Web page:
Saturday, January 3, 2009

World's tiniest violin: new marijuana law bewilders some law enforcement officials

Yesterday was the first day that Massachusett's new law decriminalizing possession of less than an ounce of marijuana goes into effect but a number of Massachusetts law enforcement officials are claiming they don't know how to enforce it.

"I think there are a lot more questions than answers right now," Lawrence Police Chief John J. Romero said of the law. "I don't think anybody knows how this is going to play out." Boston Globe, Dec. 25.

In the same article, Berkshire District Attorney David F. Capeless, president of the Massachusetts District Attorneys Association, said he wonders if police officers who light up a joint after work will be able to be disciplined beyond the $100 fine the new law requires.

Some of this bewilderment on the part of law enforcement officials may actually be an attempt to get the Legislature to delay or overturn the law, which was one of three ballot questions on November 4. Capeless has already asked Gov. Deval Patrick to ask the Legislature for a delay, which Patrick had declined to do.

The question was overwhelmingly approved by Massachusetts voters on November 4 with 65% of the voters agreeing possession of less than an ounce of marijuana should be a civil rather than a criminal offense.

Some police chiefs are simply declining to enforce the law, hoping that will force the Legislature's hand.

Andrew J. Sluckis Jr., chief of police in Auburn, said his 39 officers would not be issuing $100 citations for possession of an ounce or less of marijuana, as required under the ballot initiative known as Question 2.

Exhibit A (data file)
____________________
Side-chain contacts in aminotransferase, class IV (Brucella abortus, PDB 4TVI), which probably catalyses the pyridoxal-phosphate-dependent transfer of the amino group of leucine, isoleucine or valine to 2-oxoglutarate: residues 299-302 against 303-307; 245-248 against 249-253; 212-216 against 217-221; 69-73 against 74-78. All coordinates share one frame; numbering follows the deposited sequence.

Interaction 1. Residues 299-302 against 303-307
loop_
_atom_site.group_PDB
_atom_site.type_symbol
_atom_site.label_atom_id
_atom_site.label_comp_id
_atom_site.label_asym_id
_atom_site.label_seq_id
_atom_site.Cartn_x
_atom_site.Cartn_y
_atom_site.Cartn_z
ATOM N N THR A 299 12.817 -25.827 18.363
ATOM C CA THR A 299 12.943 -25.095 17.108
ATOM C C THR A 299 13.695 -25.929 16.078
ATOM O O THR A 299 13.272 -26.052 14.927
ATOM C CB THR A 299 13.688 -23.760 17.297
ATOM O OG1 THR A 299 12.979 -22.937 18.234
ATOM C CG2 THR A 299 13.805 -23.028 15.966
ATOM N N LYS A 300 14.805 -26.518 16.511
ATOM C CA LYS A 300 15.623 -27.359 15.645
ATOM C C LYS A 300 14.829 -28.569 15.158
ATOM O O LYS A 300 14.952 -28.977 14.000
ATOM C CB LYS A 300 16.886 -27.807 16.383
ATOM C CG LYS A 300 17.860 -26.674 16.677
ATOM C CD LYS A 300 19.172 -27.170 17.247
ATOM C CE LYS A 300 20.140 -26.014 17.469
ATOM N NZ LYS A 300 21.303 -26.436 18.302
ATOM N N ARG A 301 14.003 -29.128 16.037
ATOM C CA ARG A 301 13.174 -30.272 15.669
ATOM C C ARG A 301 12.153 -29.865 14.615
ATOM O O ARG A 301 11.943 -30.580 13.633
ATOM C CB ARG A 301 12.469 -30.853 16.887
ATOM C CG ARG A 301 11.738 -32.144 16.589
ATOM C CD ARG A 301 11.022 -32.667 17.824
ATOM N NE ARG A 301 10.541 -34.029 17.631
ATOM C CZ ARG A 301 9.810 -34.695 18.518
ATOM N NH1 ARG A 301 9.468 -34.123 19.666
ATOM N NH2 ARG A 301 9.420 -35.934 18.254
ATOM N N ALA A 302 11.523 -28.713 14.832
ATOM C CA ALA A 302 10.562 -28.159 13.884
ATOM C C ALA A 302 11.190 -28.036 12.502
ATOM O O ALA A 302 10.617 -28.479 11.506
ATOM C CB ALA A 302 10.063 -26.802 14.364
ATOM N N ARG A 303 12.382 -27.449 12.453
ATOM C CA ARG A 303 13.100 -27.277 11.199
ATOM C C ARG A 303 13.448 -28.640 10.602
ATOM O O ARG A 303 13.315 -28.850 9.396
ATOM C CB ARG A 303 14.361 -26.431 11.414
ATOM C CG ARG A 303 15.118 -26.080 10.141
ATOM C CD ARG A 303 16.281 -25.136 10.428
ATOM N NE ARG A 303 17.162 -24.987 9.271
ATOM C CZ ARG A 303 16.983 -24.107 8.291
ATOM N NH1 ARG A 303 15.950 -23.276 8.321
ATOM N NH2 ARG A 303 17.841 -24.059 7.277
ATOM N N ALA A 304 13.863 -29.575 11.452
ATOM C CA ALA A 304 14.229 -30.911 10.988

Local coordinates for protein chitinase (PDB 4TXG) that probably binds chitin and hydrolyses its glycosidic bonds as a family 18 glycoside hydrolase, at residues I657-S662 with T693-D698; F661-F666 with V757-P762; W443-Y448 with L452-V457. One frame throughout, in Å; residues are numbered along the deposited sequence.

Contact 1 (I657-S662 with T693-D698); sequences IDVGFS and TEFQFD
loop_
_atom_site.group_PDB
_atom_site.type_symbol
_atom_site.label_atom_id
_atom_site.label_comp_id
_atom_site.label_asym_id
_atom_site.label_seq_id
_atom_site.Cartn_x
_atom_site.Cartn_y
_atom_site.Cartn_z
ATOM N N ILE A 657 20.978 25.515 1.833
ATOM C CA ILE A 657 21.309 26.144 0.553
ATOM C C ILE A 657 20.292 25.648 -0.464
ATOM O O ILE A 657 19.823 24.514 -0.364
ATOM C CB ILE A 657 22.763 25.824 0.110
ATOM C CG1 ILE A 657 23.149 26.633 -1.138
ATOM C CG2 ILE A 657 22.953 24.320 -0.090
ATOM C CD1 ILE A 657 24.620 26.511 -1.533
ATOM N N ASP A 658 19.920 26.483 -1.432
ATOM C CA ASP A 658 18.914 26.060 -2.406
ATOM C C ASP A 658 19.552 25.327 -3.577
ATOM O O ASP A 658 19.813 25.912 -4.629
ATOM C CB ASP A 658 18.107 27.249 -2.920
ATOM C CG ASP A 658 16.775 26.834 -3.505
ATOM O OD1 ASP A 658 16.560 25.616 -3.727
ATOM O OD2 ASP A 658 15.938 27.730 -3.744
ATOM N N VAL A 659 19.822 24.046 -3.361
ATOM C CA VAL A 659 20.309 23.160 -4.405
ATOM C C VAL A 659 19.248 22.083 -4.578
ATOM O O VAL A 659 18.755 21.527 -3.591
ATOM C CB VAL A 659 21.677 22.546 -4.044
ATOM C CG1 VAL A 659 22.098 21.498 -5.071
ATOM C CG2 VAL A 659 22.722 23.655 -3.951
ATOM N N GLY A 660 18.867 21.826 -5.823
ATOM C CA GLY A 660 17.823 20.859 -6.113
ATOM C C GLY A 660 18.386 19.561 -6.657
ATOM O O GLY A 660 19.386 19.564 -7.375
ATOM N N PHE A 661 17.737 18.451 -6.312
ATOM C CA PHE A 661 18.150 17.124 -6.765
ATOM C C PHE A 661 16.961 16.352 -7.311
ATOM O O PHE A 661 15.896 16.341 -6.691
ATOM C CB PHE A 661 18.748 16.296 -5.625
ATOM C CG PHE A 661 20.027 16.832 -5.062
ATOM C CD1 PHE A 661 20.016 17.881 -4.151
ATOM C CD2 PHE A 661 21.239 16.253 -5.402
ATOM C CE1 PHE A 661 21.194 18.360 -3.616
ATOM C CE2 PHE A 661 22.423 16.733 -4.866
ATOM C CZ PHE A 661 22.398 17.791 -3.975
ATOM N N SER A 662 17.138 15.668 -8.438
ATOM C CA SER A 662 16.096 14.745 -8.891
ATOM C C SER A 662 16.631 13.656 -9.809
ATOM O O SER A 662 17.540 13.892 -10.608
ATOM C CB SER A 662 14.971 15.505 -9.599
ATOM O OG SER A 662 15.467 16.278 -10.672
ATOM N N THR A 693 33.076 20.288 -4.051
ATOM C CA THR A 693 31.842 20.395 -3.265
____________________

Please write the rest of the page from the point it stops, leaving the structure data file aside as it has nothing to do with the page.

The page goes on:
"If the Legislature enacts some changes, we'll be happy to do it in the future, but as it stands now we're not going to be issuing civil citations," he said. If an officer spots someone smoking marijuana, he said, "We will confiscate it and the person will be sent on their way."

"It is frustrating," he added, "because we have to deal with a law that is almost non-enforceable at best." Boston Globe, January 3.

Two problems in particular are cited by law enforcement officials:
There's no check-off box in their current citation books, and
Because the offense is civil rather than criminal, people may choose to give false names to officers without fear of penalty.

Not all cities and towns are refusing to enforce the law, however. Worcester and Boston police officers have received training memos about how to enforce the law, and on Friday, a Springfield police officer issued what may be the first citation in the state to a Holyoke man. The man will have much more to worry about than a $100 fine, though: he was also caught with sizable amounts of heroin and crack cocaine.

The vast majority of marijuana smokers, however, being largely indistinguishable from the general population, will simply be enjoying the freedom from fear of arrest that the new law brings. It's been a long road.

Photo from Wikimedia.


Jessie said...

Truthfully, the vast majority of marijuana smokers are pretty identifiable to the general populations. You can smell them coming. Seriously.

Jim Neill said...

""It is frustrating," he added, "because we have to deal with a law that is almost non-enforceable at best." Boston Globe, January 3."

Well, that's the goal right? Leave us alone.

Anonymous said...

World's tiniest violin? Wow, what a biased post!

Unknown said...

There may be some confusion around the law but most of law enforcement's comments are disengenuous.

(At least I decided against quotations for the title word "bewildered!")